The information contained in a 510(k) is highly valuable, but it’s not particularly easy to synthesize into a comprehensive overview of the competitive environment. That’s why many CI practitioners in the medical device field make use of software platforms like Knowledge360Ⓡ, which effectively source and process data, freeing CI professionals to spend more time on analysis. 


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CI for Class III Devices: Premarket Approval (PMA)

All Class III devices, as well as some of the most innovative Class II devices, must go through the FDA’s premarket approval process, which determines whether the devices are safe for use. While only around 10% of medical devices fall into Class III, they’re often the most valuable, as they make use of sophisticated new technologies and medical innovations.

Class III devices require sufficient scientific evidence before the FDA will approve them, which means that manufacturers must conduct clinical trials to establish the efficacy of their device. Before conducting clinical trials, manufacturers must seek an Investigational Device Exemption (IDE) from the FDA, which approves the device for use in a clinical trial setting. Unlike other FDA approvals discussed here, IDE approvals are not released to the public record.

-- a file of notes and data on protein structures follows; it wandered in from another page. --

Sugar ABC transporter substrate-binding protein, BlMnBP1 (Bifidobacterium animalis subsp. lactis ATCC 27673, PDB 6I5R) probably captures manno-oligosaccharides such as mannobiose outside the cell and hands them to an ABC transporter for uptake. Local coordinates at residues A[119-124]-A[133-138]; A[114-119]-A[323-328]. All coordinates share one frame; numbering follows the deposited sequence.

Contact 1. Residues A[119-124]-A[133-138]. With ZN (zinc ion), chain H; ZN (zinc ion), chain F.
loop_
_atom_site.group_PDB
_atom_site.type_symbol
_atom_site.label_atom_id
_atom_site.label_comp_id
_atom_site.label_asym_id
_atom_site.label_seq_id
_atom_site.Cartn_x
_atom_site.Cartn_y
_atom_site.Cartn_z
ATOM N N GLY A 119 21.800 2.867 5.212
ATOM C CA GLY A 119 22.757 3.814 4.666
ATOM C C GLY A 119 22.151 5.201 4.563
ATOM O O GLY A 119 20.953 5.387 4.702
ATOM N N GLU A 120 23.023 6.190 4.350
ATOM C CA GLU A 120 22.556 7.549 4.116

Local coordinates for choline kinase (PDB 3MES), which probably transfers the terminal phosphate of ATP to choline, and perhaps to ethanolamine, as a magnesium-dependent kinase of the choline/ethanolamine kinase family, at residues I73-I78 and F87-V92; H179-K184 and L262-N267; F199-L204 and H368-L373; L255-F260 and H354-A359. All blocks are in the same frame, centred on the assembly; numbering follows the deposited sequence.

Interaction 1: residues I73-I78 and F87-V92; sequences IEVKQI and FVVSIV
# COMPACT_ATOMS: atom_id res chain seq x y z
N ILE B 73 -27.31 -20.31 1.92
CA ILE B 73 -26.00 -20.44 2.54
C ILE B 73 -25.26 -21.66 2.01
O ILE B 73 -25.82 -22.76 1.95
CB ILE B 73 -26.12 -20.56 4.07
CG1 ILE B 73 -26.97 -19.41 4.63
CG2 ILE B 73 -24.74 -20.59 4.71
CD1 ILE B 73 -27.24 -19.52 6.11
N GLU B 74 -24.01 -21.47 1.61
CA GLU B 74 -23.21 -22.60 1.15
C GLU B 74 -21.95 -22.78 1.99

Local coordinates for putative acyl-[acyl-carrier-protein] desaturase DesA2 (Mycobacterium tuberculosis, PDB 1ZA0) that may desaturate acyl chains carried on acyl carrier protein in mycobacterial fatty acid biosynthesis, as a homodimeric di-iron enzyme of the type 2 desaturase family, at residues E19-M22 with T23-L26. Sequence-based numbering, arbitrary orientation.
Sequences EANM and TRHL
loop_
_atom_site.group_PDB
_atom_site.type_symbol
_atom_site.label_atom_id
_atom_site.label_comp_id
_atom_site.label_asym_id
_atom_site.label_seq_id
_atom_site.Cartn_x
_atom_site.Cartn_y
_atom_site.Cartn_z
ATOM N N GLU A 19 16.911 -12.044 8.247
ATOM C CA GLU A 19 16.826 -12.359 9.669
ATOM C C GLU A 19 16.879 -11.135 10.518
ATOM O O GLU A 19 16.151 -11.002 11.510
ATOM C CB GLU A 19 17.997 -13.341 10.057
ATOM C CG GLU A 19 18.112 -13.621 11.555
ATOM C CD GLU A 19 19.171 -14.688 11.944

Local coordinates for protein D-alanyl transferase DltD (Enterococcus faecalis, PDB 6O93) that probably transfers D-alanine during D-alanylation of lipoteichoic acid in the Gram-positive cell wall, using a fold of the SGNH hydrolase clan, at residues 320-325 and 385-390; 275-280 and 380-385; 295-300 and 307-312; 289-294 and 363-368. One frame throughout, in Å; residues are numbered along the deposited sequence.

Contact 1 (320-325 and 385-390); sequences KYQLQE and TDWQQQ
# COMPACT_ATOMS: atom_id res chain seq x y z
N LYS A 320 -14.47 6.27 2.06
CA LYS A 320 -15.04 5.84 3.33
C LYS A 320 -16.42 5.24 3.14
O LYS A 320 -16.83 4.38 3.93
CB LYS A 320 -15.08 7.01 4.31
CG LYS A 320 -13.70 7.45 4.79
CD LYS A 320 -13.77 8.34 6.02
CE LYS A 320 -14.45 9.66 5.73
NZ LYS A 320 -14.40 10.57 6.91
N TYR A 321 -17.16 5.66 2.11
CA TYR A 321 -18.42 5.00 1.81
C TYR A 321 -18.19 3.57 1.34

From a CI standpoint, it’s important to track both clinical trials and the granting of subsequent premarket approvals. CI practitioners can use sources like Cortellis to monitor their competitor’s clinical trials, and when it comes to tracking PMA’s, lists are published monthly on the FDA’s website. 

Similar to the 510(k) process, this data is not particularly well-structured, or easy to make sense of. To drive better outcomes, many CI practitioners use CI analysis platforms like Knowledge360 to assist with data sourcing, tagging, and analysis.

Other Applications of CI in the Medical Device Industry

Of course, the utility of CI in the medical device industry doesn’t stop at the end of the approval process for new devices. It’s important that companies continuously monitor their entire competitive landscape and use CI practices to inform and shape their strategy.

Medical device companies can and do use CI to track competitor activity, including activities like new investments, key hires, or other indicators of a change in strategy. By tracking key indicators, companies are able to spot warning signs early, infer insights about their competitor’s strategies, and generally, better position their own business for the long run.

Related: Life Sciences Insights: CI State of Play

Using Knowledge360 for CI in the Medical Device Industry

Studies have shown that most medical device companies only have two employees responsible for CI. Quite frankly, it’s impossible to expect those individuals to effectively track all competitive and market activity using manual tools alone.

A better approach incorporates technology with strategy to deliver high-value CI insights and information to the leadership of the organization. Knowledge360 is the world’s first Intelligence Hub. It’s a powerful all-in-one software platform that sources, categorizes, and presents competitive and marketing intelligence. 

To learn more about Knowledge360 for medical device companies, schedule a demo